I did a bit of work on some of my pictures from Grand Teton National Park, and ended up using Tonality Pro on this shot.
What stuck me as odd, is that I think of Tonality Pro as a black and white conversion tool, but in this case I felt that it gave a better view of the sky.
And I think I amused one of my photo instructors when I had my tripod on rocks and was up on my toes to get this. I was trying my best not to extend the center column, even though in this case I probably could have gotten away with it since it was bright enough for my shutter speed to be 1/60.
Just got back from the Rocky Mountain School of Photography class at Crater Lake.
Milky Way at Crater Lake Park HQ
I took this picture with a Nikon D810A, the astronomical version of the D810. It’s tuned for night photography work and has a slightly different filter in front of sensor. So if it looks like we have more deep reds, the filter allows more light from the Hydrogen Alpha spectrum. It felt like it had about one stop better ISO performance than my D810 which was the real reason I rented it.
We had been photographing star trails over Crater Lake, and as many people say, once you’re done with your first picture, look behind you to see what else you’re missing.
One of our instructors, Gabriel Biderman, was lamenting that now that more people are using led lights, the night photography scene was getting less interesting. So I liked the interplay of the milky way, with the spill of the light from the park building. Our other instructor, Matt Hill, converts most of his night shots to black and white, so he likes the purity of the new LED lights for his black and white work.
Both Gabe and Matt are part of a venture, National Parks at Night. In this case they were offering this class in conjunction with RMSP. One thing about National Parks at Night is that they will only offer one class at each park.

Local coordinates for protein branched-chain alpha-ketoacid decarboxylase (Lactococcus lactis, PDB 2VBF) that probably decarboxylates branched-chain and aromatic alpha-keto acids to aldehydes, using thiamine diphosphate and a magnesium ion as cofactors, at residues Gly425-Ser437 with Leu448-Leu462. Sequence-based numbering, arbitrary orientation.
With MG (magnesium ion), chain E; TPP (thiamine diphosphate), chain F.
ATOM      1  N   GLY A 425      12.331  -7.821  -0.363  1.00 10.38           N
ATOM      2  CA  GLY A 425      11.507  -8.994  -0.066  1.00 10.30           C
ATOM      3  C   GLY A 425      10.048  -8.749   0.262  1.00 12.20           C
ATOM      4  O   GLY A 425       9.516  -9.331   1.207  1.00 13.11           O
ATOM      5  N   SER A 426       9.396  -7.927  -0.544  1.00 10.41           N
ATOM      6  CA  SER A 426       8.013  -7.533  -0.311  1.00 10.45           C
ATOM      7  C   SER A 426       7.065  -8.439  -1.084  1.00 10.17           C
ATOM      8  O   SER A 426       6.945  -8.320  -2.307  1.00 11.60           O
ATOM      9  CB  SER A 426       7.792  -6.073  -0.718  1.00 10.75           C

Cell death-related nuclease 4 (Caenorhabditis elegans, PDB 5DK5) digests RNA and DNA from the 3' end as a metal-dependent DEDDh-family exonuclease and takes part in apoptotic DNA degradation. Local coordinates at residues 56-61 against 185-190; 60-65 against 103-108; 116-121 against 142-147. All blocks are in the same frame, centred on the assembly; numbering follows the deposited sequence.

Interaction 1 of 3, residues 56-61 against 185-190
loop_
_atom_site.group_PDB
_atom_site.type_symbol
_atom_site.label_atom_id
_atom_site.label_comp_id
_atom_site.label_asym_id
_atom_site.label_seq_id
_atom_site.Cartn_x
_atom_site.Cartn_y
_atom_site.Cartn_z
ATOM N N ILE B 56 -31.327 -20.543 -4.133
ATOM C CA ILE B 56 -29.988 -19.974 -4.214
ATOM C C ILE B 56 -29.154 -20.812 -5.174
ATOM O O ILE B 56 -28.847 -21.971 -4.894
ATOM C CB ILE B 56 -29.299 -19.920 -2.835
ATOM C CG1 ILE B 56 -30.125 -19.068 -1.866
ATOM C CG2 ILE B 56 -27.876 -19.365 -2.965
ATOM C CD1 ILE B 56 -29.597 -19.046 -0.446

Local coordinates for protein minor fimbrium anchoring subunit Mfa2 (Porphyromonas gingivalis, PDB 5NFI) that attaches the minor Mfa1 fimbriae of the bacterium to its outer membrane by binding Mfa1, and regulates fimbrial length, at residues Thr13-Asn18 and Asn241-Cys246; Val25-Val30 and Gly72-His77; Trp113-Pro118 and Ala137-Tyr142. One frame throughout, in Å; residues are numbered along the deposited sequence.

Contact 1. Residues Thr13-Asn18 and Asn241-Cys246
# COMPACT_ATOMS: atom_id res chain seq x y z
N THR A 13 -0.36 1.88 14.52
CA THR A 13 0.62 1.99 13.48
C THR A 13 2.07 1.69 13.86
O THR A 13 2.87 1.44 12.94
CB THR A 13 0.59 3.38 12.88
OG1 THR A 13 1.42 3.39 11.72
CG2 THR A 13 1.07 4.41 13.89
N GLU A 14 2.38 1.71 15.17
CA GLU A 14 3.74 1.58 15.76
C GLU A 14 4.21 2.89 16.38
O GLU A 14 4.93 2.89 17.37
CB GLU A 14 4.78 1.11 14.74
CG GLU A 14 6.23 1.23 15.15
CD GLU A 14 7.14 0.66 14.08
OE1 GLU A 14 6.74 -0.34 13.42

If you want to learn night photography, these guys are some of the best instructors teaching night photography. I suspect that they must have had the motto, leave no one behind. For the folks in the class who had never done this before, they spent the time to make sure everyone got what they needed.
And the spoken motto was Carpe Crater! Or seize the crater.
Gabe’s phase he keeps saying is Carpe Nostrum, or Seize the Night!
I photographed this on Sunday. We were at this site, before civil twilight to get the right light.
Beaver Pond In Front of the Tetons
This was another day to appreciate having a good tripod, both because my new one is light, and the fact it’s pretty steady. I was out with my class from RMSP
I have a friend, Tom Frerichs, who enjoys rodeo and train photography. After seeing his rodeo gallery, I think he’s trying to capture the decisive moment.
Myself I’m taking pictures of slower things…At least the traffic was moving much slower that night, than what Tom photographs.
Traffic on the vegas strip
This was a 30 second exposure, and one of my friends told me that brake lights looked like neon to her.
Gabe Biderman and Tim Cooper were showing us how to do a night portrait.
Night Portrait at a Ghost Town outside of Zion National Park
I took this picture when I was out at one of the Rocky Mountain School of Photography location workshops. This workshop was Vegas Dusk to Dawn, where we spent three days in Vegas and then three days in Zion National Park.
Later this week I’m going to do more night photography and wanted to refresh my memory.